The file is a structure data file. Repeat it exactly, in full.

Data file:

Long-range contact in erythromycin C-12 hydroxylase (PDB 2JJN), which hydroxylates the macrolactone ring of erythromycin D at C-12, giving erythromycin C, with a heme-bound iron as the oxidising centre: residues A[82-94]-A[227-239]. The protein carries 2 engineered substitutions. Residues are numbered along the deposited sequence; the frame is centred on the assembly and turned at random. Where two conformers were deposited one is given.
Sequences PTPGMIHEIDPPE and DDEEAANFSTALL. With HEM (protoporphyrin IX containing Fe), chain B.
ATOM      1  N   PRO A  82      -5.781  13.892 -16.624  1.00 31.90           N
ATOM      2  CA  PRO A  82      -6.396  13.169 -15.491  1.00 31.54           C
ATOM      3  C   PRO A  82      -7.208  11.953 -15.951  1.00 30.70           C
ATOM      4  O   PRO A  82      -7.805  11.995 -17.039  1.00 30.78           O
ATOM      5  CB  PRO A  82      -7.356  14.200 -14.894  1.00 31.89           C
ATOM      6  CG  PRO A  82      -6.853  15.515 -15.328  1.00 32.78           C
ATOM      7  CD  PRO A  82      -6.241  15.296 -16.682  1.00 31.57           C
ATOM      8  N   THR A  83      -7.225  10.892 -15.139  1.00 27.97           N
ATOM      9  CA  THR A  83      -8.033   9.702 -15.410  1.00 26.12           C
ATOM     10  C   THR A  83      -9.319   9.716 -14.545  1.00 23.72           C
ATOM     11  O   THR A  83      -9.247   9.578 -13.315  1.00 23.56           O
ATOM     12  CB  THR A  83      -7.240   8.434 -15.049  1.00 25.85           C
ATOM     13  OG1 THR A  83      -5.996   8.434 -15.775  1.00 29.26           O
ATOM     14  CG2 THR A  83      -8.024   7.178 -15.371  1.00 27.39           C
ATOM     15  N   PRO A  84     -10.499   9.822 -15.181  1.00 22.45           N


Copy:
Long-range contact in erythromycin C-12 hydroxylase (PDB 2JJN), which hydroxylates the macrolactone ring of erythromycin D at C-12, giving erythromycin C, with a heme-bound iron as the oxidising centre: residues A[82-94]-A[227-239]. The protein carries 2 engineered substitutions. Residues are numbered along the deposited sequence; the frame is centred on the assembly and turned at random. Where two conformers were deposited one is given.
Sequences PTPGMIHEIDPPE and DDEEAANFSTALL. With HEM (protoporphyrin IX containing Fe), chain B.
ATOM      1  N   PRO A  82      -5.781  13.892 -16.624  1.00 31.90           N
ATOM      2  CA  PRO A  82      -6.396  13.169 -15.491  1.00 31.54           C
ATOM      3  C   PRO A  82      -7.208  11.953 -15.951  1.00 30.70           C
ATOM      4  O   PRO A  82      -7.805  11.995 -17.039  1.00 30.78           O
ATOM      5  CB  PRO A  82      -7.356  14.200 -14.894  1.00 31.89           C
ATOM      6  CG  PRO A  82      -6.853  15.515 -15.328  1.00 32.78           C
ATOM      7  CD  PRO A  82      -6.241  15.296 -16.682  1.00 31.57           C
ATOM      8  N   THR A  83      -7.225  10.892 -15.139  1.00 27.97           N
ATOM      9  CA  THR A  83      -8.033   9.702 -15.410  1.00 26.12           C
ATOM     10  C   THR A  83      -9.319   9.716 -14.545  1.00 23.72           C
ATOM     11  O   THR A  83      -9.247   9.578 -13.315  1.00 23.56           O
ATOM     12  CB  THR A  83      -7.240   8.434 -15.049  1.00 25.85           C
ATOM     13  OG1 THR A  83      -5.996   8.434 -15.775  1.00 29.26           O
ATOM     14  CG2 THR A  83      -8.024   7.178 -15.371  1.00 27.39           C
ATOM     15  N   PRO A  84     -10.499   9.822 -15.181  1.00 22.45           N